[Very few posts for the last few days, because I was on a mini-vacation and getting ready for the annual move to Heidelberg.]
My research day started in the garden with Rix, looking at Anna Ho's paper using The Cannon to transfer APOGEE-like stellar parameter labels onto stars with LAMOST spectra. We worked through the figures and made comments.
At the weekly PanSTARRS meeting, Nina Hernitschek (MPIA) showed beautiful samples of QSO candidates and RR Lyrae candidates found with time-domain analysis. Her method involves Gaussian-process modeling multi-band time-domain data, and then a supervised classification. The results are very convincing: For example, on a map of the sky with the MW dwarf galaxies and star clusters circled, there are clear overdensities of RRL stars in many of the circles. Also, the RRL stars clearly trace the MW halo, bulge, and disk. She also has incredible 3π maps of QSOs, which are amazingly isotropic near the Galactic poles, but also have many QSOs in (or near) the disk plane and even behind the Galactic center. I bet she has the best low-latitude QSO sample ever.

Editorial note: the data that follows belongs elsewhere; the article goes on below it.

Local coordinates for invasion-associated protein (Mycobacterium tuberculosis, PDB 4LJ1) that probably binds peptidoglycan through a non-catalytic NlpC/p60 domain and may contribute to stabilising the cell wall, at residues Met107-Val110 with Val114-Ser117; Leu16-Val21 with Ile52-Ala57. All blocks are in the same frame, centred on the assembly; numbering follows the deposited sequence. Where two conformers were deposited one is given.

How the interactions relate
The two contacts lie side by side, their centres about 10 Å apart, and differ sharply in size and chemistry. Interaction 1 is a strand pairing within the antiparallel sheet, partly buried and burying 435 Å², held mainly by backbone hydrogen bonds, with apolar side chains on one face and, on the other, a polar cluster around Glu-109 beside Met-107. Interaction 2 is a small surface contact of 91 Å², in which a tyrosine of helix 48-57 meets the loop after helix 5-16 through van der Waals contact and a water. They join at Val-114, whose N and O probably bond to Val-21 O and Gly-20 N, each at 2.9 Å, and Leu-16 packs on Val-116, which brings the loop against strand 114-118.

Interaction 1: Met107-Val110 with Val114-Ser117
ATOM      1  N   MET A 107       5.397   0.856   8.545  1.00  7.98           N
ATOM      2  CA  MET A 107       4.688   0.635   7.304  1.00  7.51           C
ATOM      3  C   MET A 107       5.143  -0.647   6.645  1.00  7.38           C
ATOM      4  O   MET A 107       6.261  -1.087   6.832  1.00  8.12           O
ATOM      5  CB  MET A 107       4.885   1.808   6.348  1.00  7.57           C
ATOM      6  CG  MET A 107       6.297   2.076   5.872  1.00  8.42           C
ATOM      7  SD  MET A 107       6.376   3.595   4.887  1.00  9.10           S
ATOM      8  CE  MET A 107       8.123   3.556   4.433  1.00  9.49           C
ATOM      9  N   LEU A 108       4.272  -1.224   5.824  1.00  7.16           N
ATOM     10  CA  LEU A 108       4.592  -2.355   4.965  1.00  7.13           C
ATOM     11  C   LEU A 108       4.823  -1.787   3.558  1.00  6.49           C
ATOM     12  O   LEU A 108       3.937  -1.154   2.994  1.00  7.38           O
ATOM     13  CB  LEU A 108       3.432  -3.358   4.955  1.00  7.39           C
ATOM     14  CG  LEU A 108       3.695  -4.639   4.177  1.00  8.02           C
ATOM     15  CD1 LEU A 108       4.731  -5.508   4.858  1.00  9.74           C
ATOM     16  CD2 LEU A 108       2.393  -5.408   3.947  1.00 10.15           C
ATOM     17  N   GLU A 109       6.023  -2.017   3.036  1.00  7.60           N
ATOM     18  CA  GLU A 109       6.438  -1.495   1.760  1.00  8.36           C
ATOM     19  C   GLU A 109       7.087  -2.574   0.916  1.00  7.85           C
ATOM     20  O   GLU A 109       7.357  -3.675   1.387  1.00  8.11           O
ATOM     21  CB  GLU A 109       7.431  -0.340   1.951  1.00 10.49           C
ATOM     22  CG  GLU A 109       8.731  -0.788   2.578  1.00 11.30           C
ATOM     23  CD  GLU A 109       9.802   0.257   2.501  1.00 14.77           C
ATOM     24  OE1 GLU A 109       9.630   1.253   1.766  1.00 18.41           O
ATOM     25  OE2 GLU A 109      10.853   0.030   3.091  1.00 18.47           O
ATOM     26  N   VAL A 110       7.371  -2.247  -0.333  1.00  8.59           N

At lunch-time I had a conversation with Laura Inno (MPIA), Rix, Eddie Schlafly (MPIA), and others about Cepheid stars in the Milky Way disk. There should be tens of thousands but hundreds are known. Rix gave some very good reasons for finding them all: Cepheids are very young stars but they are cool (5000 K) not hot, so you can measure their abundances. They are also luminous, so you can see them at large distance and through the dust. We discussed how to find them with PanSTARRS and WISE data, perhaps starting from what Hernitschek has already done.